US 5272946 A
A safety control system for power operated equipment which ensures operator safety by immediately disconnecting the power drive from a power driven rotating member, such as a toothed feed shaft of a meat skinning machine or a moving blade of a band saw, and then positively stops and then reverses the direction of movement of the rotating member, upon a metal conductive glove worn by the operator, contacting the blade or toothed shaft. The operator's glove is electrically connected to a safety mechanism and upon the glove completing a circuit upon contact with the rotating member or equipment immediately disconnects the power drive from the rotating member by actuating a clutch or tensioning cylinder. A trigger mechanism then is actuated and permits a positive stopping element to engage and stop the moving element. A power actuated plunger then is actuated and moves the stopping element in an opposite direction to reverse the direction of the rotating member in an incremental step to further reduce the possibility of injury to the operator. A moisture impervious dielectric plastic glove preferably is worn by the operator to prevent the moisture in the meat from conducting current between the metal glove and machine until the plastic glove is cut and contact made with the metal glove. A switch requires manual actuation to connect the power drive to the rotatable member. The metal gloves are connected to the safety switch by electrodes secured to the metal gloves.
1. A safety control system for power operated equipment of the type having a moving metal component including:
a) motor means operatively connected to the metal component for moving said component in a forward direction;
b) electrical conductive gloves adapted to be worn by an operator of the power operated equipment;
c) first means for operatively connecting and disconnecting the motor means to and from the moving metal component;
d) second means independent of the motor means for positively stopping the movement of the metal component in the forward direction upon the first means disconnecting the motor means from the moving metal component;
e) third means independent of the motor means for reversing the direction of movement of the metal component; and
f) electric circuit means operatively connected to the conductive gloves for controlling the operation of the first, second and third means for preventing injury to the operator if at least one of the operator's conductive gloves or portion of the operator's body contacts the moving metal component.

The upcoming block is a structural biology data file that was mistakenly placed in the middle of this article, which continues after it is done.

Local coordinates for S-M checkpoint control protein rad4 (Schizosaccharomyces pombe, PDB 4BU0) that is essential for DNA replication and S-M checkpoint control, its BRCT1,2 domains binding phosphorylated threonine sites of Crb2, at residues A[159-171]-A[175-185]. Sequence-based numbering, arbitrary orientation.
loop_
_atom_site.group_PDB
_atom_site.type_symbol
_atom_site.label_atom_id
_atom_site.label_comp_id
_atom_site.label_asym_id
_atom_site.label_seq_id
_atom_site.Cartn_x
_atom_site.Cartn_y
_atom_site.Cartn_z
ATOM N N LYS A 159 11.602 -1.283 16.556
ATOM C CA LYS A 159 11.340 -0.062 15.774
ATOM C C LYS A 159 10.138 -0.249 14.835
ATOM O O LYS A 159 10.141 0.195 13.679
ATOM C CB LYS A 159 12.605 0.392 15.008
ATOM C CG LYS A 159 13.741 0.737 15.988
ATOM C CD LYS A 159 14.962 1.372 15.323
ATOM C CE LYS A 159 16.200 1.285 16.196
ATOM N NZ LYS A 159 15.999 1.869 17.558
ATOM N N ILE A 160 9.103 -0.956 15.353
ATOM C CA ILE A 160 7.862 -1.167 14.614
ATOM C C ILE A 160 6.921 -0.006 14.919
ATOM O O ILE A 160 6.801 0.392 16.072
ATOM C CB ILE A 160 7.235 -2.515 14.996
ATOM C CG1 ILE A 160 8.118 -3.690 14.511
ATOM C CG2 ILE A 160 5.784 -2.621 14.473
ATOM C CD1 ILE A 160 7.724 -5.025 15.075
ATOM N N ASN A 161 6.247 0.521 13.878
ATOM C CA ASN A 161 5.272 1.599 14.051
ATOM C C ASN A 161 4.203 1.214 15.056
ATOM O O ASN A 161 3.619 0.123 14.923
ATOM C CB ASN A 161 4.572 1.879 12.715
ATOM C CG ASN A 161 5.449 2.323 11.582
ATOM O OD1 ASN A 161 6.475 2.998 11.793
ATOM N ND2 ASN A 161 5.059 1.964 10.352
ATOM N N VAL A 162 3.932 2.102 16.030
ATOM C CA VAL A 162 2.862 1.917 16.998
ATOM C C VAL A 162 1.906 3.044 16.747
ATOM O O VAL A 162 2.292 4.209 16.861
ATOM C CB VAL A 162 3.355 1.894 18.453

2. The safety control system defined in claim 1 in which the metal component includes a shaft and a drive sprocket for operatively connecting said shaft to the motor means; and in which the first means includes a clutch for drivingly connecting said shaft to the drive sprocket.
3. The safety control system defined in claim 2 in which the clutch includes a hub attached to the shaft, a plurality of balls, and a movable camming member operatively engaged with the hub and with the balls for moving the balls into driving engagement with the drive sprocket upon contact of one of the operator's gloves with the moving component.
4. The safety control system defined in claim 3 in which a clutch actuation piston is operatively engageable with the movable camming member; and in which said piston moves said camming member into engagement to actuate the clutch.
5. The safety control system defined in claim 2 in which the second means includes a pawl wheel securely mounted on the shaft, a movably mounted pawl located adjacent the pawl wheel, and a trigger assembly operatively engageable with the pawl for permitting said pawl to move into stopping engagement with the pawl wheel.
6. The safety control system defined in claim 5 in which the trigger assembly includes a trigger and a solenoid engageable with the trigger for engaging and disengaging the trigger and the pawl.
7. The safety control system defined in claim 5 further including a trigger assembly mounting plate, said plate being pivotally mounted on the shaft.
8. The safety control system defined in claim 7 in which the trigger assembly mounting plate is formed with an arcuate slot; in which a fixed cam bolt extends through said slot; and in which the pawl has a cam plate adapted to engage the fixed cam bolt upon pivotal movement of the trigger assembly mounting plate to disengage the pawl from the pawl wheel.
9. The safety control system defined in claim 7 in which the third means includes a pressure actuated piston mounted on the trigger assembly mounting plate; and in which said piston pivotally moves the plate and pawl to reverse the movement of the shaft through engagement of the pawl with the pawl wheel.
10. The safety control system defined in claim 7 in which switch means is mounted on the trigger assembly mounting plate and is actuated by the pawl upon disengagement of the pawl from the pawl wheel.
11. The safety control system defined in claim 5 including spring means for biasing the pawl toward stopping engagement with the pawl wheel.
12. The safety control system defined in claim 1 in which the moving component is a blade of a band saw; in which the blade extends about a pair of spaced pulleys; in which one of the pulleys is power driven and is rotatably mounted on a swinging arm; and in which the first means includes a piston connected to said swinging arm for moving said power driven pulley into and out of driving engagement with the blade of the band saw.